* If you are outdoors, if possible, go inside a building. If shelter is not available or there is no time to go indoors, lie in a ditch or low-lying area or crouch near a strong building. Be aware of the potential for flooding. Use your arms to protect your head and neck.

* If you are in a car, get out of the car immediately and take shelter in a nearby building. Never try to outdrive a tornado. Tornadoes can change direction quickly, and can lift up a car or truck and toss it through the air. If there is no time to get indoors, get out of the car and lie in a ditch or low-lying area away from the vehicle. Be aware of the potential for flooding. Do not take cover under a bridge!

* If you are in a mobile home, take shelter in a building with a strong foundation. If shelter is not available, lie in a ditch or low-lying area a safe distance away from the unit.


justin brotton - Sunday, February 01, 2015

By Michael W. Sasser


A funny thing happened to Janet Peery en route to completing a temporary project for the YWCA Oklahoma City, although "life altering" might be a more apt description.

"I was recruited to come in and help [the YWCA] for two days a week, six hours a day, for one month to help with their database," Peery said. "I had a background in development and fundraising, and was asked to stay on and help write grants. Along the way, I learned more about the YWCA and what it does, and about domestic violence and the YWCA's commitment to addressing this very important issue – they were opening a shelter at the time."

That was 18 years ago, and Peery has been in administration at the estimable Oklahoma City YWCA ever since, these days as its CEO.

"That wasn't my goal when I went to work there, not at all, and I had no interest in going back to work fulltime," said Peery. “However, the more I learned, the more passionate I became about the issue of domestic violence and the need to address it. I learned so much that it became an overwhelming passion."

Peery had a background in fundraising and experience also in the insurance industry. Even those fields were very different from what Peery had visualized as a youngster.

"I grew up thinking I wanted to be a third grade teacher, ever since I was in the third grade. I was an English major in college and really thought I would end up teaching. Then I did my student [class] observation, and decided that was not what I wanted to do."

After a brief detour for child rearing, the Virginia native went back to school for her business degree just as her children were headed to college. She'd always intended to get her master's degree as well, but destiny intervened with the call from the YWCA.

"It's just one of those things," said Peery, today one of the foremost figures in Oklahoma leading the charge against domestic violence.

Like many, Peery didn't necessarily know the full scope of the YWCA's mission and programming.

"Many people still think there is a connection with the YMCA (the Young Men's Christian Association), but there is no connection and never has been," Peery said. "As a result, many people don't know that we don't do sports or have a pool. We did those things many years ago, when there weren't a lot of others providing those things to young women. Today they are more common, and our focus is very much elsewhere."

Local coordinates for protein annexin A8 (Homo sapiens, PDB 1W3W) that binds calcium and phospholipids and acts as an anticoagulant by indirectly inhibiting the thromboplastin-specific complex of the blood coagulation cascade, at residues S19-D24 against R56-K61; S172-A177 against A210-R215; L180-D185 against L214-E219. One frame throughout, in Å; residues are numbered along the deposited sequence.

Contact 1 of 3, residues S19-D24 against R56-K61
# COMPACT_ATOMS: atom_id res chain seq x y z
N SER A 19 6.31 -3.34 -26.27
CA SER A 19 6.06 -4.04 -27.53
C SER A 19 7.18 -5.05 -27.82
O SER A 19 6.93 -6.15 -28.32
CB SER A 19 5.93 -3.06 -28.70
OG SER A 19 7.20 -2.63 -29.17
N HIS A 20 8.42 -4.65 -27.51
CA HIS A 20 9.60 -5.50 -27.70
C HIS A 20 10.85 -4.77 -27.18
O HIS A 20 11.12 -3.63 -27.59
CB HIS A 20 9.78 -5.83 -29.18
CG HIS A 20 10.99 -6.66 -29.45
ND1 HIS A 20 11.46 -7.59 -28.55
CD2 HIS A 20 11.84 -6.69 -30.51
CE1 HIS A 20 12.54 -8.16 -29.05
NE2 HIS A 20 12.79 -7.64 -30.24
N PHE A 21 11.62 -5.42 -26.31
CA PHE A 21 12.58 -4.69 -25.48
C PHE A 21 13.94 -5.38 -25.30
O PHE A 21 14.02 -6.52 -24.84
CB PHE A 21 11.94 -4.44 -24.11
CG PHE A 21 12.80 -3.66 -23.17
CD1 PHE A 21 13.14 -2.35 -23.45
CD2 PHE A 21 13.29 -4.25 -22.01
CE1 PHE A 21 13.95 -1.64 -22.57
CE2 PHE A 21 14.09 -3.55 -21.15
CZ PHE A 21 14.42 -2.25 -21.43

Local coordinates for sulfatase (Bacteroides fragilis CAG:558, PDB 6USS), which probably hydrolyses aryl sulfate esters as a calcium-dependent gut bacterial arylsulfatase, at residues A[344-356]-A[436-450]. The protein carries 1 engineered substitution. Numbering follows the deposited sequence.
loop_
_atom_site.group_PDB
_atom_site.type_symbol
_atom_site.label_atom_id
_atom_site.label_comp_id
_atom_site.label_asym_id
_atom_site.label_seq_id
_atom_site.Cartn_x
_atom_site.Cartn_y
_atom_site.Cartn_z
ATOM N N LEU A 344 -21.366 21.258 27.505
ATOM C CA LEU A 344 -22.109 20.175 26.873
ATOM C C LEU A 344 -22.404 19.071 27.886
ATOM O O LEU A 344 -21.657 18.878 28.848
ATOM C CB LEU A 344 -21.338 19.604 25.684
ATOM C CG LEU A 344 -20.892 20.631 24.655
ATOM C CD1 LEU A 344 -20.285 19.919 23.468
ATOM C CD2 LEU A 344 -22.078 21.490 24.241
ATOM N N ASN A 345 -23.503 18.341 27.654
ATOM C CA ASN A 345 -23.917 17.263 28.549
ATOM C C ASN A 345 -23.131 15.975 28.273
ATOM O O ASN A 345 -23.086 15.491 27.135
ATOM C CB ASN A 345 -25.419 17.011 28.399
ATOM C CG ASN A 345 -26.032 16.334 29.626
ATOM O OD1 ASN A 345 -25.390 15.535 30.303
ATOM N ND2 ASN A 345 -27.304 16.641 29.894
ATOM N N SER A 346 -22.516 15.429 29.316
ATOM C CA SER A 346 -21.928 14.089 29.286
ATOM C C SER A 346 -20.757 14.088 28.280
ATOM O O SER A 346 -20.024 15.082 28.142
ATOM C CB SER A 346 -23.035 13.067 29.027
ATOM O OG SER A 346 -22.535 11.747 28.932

That focus is what Peery would most like women – and men – in the region to know. While the national mission of the YWCA is to advocate for racial justice and to help economically empower women, each individual Association can choose additional mission components. In Oklahoma City, that meant programming to help address the scourge of domestic violence, domestic abuse and sexual assault.

And a scourge it is. According to Safe Horizon, the largest organization helping victims of crime and abuse in the United States, one in four women will experience domestic violence during her lifetime. More than three million children witness domestic violence in their home each year. Furthermore, the majority of those who commit acts of domestic violence experienced it themselves as children, creating a sad cycle of lost innocence, opportunity and lives.

In Oklahoma, the statistics are even more alarming. According to the Oklahoma Department of Human Services, 18,686 adults and children sought help from Oklahoma’s 30 certified domestic

violence programs in 2009, 72 percent of whom were women. In 61 percent of domestic violence homicide cases, someone else knew of ongoing domestic violence prior to the homicide, most often family members. Oklahoma is ranked 17th in the nation for number of females murdered by men in single victim/single offender incidents (based on 2010 data). Additional Oklahoma data paints a portrait of a complicated problem, with issues such as drugs and alcohol, mental illness and even unemployment statistically impacting on occurrences of domestic violence.

Peery points out the impact on Oklahoma City, and the prevalence of the problem. "In 2012, 36,000 9-1-1 calls were tagged as domestic, probably 6,000 seen as potentially dangerous were passed on to detectives, costing the Oklahoma City Police Department $8.5 million.

"There are huge economic and social tolls as a result of domestic violence – police costs, courts, jails, etc., in addition to the cost to society," Peery continued. "When you look at so many of society's ails – teen pregnancy, child abuse, substance abuse, incarceration rates – domestic abuse is the basis for all of these problems. Sixty-five to 70 percent of these homes will have children being abused."